MARQUETTE — On Friday, the United States Supreme Court declared marriage as a fundamental constitutional right for same–sex couples. Since the ruling, several same–sex marriages have occurred all over the country including Marquette.

The 5-4 ruling has left many people of different religious beliefs, ideologies, and political standings with questions. One of the biggest questions is what same–sex couples who wish to get married should expect at a courthouse.

“When a couple comes in they are going to notice that it’s no different for a same–sex couple as it is for a traditional couple,” said County Clerk Linda Talsma, “they’re not going to see a big difference instead of bride and groom on the application, it’s now going to be applicant one and applicant two.”

The courthouse holds the same requirements of a birth record, proof of residency and if a divorce has occurred those papers are needed as well.

By being legally recognized, same–sex couples that are married will be able to accept the same responsibilities, privileges, and rights as a heterosexual marriage. There are many who believe that the ruling provides a deserved equality that has been absent until now.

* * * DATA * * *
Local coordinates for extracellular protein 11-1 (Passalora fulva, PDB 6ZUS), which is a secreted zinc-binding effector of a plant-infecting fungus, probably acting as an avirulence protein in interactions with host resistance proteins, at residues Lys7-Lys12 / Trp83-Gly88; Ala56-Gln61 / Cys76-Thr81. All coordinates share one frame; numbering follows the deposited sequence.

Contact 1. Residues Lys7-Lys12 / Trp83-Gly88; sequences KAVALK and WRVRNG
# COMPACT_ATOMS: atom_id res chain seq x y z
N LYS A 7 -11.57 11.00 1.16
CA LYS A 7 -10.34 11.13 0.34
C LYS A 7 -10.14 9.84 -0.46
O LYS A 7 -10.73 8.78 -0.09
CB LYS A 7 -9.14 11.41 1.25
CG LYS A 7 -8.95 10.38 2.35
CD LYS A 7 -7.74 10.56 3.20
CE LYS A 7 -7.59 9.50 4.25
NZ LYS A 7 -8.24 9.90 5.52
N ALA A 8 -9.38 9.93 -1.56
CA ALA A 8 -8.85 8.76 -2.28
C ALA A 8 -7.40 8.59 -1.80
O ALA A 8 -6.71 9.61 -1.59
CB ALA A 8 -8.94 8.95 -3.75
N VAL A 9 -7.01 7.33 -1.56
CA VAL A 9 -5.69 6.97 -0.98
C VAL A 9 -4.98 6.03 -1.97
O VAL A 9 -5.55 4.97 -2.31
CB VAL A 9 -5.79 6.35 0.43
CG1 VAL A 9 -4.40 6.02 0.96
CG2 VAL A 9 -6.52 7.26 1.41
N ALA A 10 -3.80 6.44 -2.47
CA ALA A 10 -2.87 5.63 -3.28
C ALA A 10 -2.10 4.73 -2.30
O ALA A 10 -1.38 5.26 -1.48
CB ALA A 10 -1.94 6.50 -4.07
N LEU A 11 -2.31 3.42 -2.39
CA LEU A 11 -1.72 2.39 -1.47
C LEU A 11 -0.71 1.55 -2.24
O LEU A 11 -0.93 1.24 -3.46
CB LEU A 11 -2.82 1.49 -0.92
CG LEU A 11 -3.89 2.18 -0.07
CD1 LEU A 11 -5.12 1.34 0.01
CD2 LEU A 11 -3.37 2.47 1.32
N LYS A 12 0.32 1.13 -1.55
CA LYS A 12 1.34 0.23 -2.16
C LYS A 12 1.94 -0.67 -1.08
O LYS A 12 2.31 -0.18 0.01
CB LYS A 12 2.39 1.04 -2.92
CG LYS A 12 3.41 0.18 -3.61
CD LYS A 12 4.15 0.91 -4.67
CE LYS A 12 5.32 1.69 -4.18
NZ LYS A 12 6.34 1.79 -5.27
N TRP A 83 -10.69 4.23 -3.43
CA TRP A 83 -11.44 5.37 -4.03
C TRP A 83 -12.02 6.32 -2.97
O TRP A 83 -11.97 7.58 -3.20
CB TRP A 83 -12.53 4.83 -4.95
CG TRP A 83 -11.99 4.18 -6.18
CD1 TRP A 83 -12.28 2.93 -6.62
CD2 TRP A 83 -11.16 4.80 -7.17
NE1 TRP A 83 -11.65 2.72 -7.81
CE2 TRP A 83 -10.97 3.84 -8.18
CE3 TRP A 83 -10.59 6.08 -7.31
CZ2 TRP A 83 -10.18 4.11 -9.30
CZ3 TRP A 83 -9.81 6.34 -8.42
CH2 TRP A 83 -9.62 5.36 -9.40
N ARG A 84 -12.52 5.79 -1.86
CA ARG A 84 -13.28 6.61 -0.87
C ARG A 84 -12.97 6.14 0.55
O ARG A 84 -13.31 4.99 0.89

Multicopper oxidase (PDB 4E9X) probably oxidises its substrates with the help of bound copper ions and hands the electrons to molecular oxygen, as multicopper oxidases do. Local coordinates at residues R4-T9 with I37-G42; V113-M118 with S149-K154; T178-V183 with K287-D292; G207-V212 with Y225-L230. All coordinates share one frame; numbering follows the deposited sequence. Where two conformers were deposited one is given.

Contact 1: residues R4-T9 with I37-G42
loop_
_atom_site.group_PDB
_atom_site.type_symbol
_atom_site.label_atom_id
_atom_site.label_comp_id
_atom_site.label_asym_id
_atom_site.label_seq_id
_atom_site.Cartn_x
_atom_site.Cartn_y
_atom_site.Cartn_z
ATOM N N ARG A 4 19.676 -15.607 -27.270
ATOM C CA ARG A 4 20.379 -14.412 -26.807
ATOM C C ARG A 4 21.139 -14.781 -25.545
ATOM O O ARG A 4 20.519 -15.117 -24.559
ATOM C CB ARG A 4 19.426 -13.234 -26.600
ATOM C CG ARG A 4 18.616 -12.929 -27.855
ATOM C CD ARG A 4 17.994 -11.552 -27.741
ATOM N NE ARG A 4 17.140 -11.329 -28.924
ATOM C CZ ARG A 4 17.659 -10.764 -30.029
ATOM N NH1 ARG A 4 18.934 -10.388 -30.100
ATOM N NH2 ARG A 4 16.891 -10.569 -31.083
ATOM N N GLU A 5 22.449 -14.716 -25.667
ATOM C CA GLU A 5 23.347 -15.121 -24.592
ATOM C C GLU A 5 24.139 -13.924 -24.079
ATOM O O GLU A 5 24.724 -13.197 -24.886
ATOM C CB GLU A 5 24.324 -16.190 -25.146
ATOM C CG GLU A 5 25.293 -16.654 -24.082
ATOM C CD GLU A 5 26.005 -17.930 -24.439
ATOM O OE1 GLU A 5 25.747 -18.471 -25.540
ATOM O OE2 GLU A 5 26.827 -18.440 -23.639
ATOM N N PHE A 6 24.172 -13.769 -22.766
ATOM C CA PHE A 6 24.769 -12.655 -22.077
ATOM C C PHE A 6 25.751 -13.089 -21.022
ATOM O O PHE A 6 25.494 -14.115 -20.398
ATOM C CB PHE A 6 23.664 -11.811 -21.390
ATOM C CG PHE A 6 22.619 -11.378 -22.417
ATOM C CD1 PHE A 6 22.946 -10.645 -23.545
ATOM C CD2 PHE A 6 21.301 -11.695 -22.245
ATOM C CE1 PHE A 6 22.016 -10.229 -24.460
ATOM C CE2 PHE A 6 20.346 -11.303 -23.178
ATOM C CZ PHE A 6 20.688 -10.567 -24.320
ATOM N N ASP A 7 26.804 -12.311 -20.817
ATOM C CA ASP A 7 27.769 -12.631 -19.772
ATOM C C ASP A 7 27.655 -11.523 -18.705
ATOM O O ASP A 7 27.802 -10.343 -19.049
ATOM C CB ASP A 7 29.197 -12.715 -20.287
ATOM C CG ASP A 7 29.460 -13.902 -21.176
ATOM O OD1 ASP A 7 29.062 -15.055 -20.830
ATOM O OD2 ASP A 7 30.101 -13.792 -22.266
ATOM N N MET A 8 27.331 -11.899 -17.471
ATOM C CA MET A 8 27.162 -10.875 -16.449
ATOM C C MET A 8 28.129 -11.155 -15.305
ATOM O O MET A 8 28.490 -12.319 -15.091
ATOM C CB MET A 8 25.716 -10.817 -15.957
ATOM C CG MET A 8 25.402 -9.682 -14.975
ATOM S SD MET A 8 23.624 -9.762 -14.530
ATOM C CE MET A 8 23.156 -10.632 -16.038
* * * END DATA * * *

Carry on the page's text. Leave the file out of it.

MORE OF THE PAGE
“And you can certainly see that throughout the rest of the country where it had been legal previous to it happening all across the country now that we did not re–define marriage,” said M.E.R.C. Associate Director Shirley Brozzo, “it’s still love and that’s what makes a family.”

Declaring marriage as a fundamental constitutional right for same–sex couples has been conflicting to many religious institutions and their members. The first section of a statement made on Friday by Michigan’s Catholic Bishops states:

“Today’s decision from the U.S. Supreme Court to redefine marriage represents a profound legal turning point in the contemporary and cultural understanding of spouses and family. We continue to teach that every human person deserves respect and compassion. The experience of same–sex attraction is a reality that calls for attention, sensitivity and pastoral care. While every person is called to love and deserve to be loved, today’s momentous decision will not change the truth of the Church’s teaching on marriage. ”

The Diocese of Marquette added that those who were still feeling conflicted should talk with a member of their church.

The overall consensus and reaction will unravel more with time, after the Supreme Court ruled in favor of the words etched on the front of their building that says ‘equal justice under law’.